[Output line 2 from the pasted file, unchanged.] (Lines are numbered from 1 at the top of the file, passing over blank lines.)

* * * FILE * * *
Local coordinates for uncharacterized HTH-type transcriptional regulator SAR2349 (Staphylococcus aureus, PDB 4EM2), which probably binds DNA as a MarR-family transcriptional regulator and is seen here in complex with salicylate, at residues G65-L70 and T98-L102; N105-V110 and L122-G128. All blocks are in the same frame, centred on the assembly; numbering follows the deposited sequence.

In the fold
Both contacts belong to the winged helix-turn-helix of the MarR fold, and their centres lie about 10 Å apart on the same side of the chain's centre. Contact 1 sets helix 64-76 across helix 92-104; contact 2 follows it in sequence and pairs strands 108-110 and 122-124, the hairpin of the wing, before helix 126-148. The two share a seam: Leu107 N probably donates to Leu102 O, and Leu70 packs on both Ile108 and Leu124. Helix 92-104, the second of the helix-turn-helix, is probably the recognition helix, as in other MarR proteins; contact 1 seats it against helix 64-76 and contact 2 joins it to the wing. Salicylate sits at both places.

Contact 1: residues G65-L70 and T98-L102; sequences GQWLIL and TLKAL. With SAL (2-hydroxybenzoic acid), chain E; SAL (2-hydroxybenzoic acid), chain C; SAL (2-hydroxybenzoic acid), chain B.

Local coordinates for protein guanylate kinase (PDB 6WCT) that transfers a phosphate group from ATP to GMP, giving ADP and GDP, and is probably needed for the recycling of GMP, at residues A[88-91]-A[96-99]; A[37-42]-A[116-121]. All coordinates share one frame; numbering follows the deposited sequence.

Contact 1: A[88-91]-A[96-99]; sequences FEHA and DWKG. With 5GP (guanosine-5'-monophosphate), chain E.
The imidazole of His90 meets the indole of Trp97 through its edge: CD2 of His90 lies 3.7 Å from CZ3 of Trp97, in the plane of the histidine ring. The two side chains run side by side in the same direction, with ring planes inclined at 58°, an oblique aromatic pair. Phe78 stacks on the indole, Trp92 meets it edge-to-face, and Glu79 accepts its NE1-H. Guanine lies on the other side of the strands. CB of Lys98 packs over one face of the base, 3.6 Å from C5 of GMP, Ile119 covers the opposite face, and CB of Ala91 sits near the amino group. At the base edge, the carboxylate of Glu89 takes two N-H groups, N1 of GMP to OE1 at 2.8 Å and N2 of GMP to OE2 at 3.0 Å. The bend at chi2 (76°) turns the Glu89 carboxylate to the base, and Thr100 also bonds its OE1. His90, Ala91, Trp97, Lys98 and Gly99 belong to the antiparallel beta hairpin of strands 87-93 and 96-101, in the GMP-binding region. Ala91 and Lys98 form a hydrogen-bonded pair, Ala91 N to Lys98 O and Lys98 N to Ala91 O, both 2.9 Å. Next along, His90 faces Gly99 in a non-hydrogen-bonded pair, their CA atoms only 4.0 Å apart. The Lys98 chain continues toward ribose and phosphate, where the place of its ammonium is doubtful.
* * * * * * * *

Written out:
In the fold